Reviewing your sales pipelines regularly is one of the best practices to boost your sales revenue. Here are a few tips on how to keep your sales pipeline clean to optimize sales.
Why keep the sales pipeline clean?
We all are afraid of presenting thin pipelines to our bosses. We also hate hearing a NO from the customers. Hence, most of us tend to add unwanted customers to the sales pipeline. This is more harmful than you can imagine. Unwanted/clogged pipelines can only mislead you and make your pipeline even thinner.
Therefore it is important to clear your sales pipeline often and keep building new pipelines as and when needed. It’s much better to have a sales pipeline of 10 prospects that are more likely to close than one with 30 or 35 who may not close anytime in the near future.
Here’s how you can keep your sales pipeline squeaky clean
Studies prove that only 20% of your leads are going to provide 80% of the targeted revenues. Organize and bucket your prospects and nudge them down into your sales pipeline regularly. By doing this, you can make sure you target that respective 20 % of the leads who are going to add value to your business.
Categorize your prospects into the following buckets:
- Short-term prospects
- Midterm prospects
- Long-term prospects
Go through all of the contacts in your sales pipeline at a regular time intervals.
It’s better to do it every day instead of once a month. If you find a prospect who has been blocking your pipeline up for longer than your typical sales cycle, nudge them off to the least prioritized bucket.
Keep a marketing plan in place by asking the following questions to yourself even before reaching out to your contacts.
- Who is your target?
- What is their pain point or what do they care about?
- Who influences them?
- How do you want to engage them and bring them to a buying decision?
Qualify the prospects before adding them to your pipeline.
Ask them the right questions and obtain right information from them to qualify a prospect.
Analyze and understand the following things to add your respective contacts to the sales pipeline.
- Is the service or product you are offering, what the buyer needs?
- Is your product/service solving a pain point for the customer?
- Will it help your prospect capitalize his business opportunity?
- Do they have an appropriate budget?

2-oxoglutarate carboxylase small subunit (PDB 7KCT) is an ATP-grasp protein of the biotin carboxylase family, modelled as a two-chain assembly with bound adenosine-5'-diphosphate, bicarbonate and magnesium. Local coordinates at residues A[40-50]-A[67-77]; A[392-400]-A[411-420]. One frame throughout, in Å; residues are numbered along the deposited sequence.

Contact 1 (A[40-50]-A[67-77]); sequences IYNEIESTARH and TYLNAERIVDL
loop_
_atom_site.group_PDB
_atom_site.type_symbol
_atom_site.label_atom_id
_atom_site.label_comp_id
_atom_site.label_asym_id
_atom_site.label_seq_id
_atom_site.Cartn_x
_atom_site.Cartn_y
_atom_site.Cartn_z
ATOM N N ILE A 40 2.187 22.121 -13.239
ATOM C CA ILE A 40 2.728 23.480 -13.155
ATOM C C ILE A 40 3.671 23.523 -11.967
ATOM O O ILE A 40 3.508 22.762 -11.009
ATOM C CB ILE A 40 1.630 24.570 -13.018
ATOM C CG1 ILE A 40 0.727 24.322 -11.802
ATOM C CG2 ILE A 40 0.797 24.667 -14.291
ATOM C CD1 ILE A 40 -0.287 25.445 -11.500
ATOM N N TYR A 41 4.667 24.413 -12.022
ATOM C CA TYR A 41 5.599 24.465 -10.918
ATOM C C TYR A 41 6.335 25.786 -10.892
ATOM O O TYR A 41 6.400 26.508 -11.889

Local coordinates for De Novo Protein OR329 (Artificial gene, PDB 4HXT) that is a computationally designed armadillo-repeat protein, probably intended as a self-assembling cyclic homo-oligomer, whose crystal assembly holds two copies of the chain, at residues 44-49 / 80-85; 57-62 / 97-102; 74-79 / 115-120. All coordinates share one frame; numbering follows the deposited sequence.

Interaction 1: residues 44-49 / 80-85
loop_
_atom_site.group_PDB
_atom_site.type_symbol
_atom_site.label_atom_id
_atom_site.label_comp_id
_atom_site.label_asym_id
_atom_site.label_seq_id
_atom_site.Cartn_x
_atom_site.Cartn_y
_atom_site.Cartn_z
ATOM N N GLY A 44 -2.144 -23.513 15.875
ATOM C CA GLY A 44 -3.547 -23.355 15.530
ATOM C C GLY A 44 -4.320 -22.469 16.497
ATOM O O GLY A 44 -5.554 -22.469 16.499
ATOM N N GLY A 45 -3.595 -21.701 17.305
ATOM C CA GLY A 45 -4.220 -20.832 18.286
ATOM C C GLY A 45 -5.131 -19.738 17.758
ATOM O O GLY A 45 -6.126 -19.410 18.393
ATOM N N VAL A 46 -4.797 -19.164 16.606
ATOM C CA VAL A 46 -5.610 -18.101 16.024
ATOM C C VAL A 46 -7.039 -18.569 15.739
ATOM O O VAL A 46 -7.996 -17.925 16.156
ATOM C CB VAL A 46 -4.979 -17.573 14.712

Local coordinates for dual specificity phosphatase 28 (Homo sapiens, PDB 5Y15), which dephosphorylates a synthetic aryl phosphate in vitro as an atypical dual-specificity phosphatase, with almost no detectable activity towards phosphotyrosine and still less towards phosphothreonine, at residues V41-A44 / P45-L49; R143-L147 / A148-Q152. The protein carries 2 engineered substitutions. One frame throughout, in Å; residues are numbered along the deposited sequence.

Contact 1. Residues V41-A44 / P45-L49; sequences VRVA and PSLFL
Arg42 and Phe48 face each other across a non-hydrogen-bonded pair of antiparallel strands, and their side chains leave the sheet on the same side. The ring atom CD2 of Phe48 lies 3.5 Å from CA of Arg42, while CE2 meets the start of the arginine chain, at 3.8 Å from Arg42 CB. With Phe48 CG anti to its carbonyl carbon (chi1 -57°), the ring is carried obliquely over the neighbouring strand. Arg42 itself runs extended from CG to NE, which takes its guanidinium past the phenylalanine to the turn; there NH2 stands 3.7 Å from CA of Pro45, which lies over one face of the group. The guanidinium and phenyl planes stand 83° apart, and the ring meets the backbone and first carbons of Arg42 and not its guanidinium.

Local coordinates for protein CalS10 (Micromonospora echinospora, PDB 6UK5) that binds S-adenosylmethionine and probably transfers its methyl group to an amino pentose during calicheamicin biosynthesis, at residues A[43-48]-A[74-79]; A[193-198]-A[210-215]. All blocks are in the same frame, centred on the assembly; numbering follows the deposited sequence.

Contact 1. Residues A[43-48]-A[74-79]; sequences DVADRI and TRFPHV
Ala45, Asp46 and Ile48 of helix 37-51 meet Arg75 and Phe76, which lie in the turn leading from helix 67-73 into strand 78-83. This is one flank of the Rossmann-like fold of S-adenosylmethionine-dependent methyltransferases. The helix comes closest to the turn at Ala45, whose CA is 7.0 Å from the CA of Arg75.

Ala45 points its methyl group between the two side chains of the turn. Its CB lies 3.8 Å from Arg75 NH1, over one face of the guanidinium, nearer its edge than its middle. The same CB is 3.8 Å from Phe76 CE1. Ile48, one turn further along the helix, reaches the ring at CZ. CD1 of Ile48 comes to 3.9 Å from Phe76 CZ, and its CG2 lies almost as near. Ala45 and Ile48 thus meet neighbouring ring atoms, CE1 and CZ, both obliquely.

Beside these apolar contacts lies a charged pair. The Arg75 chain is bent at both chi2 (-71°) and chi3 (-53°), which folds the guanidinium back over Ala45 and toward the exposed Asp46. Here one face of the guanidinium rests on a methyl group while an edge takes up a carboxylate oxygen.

- Does the prospect have authority to make the buying decision?
- How soon are they willing to pay off or willing to contribute to your revenue targets?
Based on the qualifying process categorize your contacts into respective buckets.
One of the useful ways to categorize a prospect in your pipeline is to give them a potential score and design the buckets that will work best for your sales cycle.
For example, If your contact agrees to buy your product or service, but may not pay off this month, quarter or year; flush them off the “long-term prospects” bucket.
If your contact promises to buy your product or service but ensures he will pay off in the next quarter; nudge them off to the “mid-term prospects” bucket.
If your contact buys your product/service and is likely to pay off in the same month / early next month, move them to the “short-term prospects” bucket.
These short-term, mid-term and long-term cycles differ from company to company. Understand your company’s typical prospect cycle.
In order to make sure you put right data into your squeaky sales pipeline, here’s what you need to know.
|1.||Number of leads created per month|
|2.||Number of leads converted to opportunities per month|
|3.||Number of opportunities converted to closures per month|
|4.||Average deal value|
|5.||Average sales cycle|
|6.||Average closure rate Vs open opportunities rate|
Design a dashboard to maintain a neat sales pipeline.
|1.||Number of cold calls / emails / appointments you need to set each week|
|2.||Number of appointments moving through opportunities|
|3.||Number of appointments moving through opportunities|
|4.||Which clients are more likely to pay off 80% of your revenue targets|
|5.||Which prospects need a different approach|
If you want to sell better you will have to build a better and clean pipeline by eliminating stagnant prospects. At Instamojo, my team and I always try to follow the best practices to keep our sales pipelines clean.
What do you do at your company? Let me know in the comments below.
This blog is penned by Monica Krishna, Manager of Inbound Business at Instamojo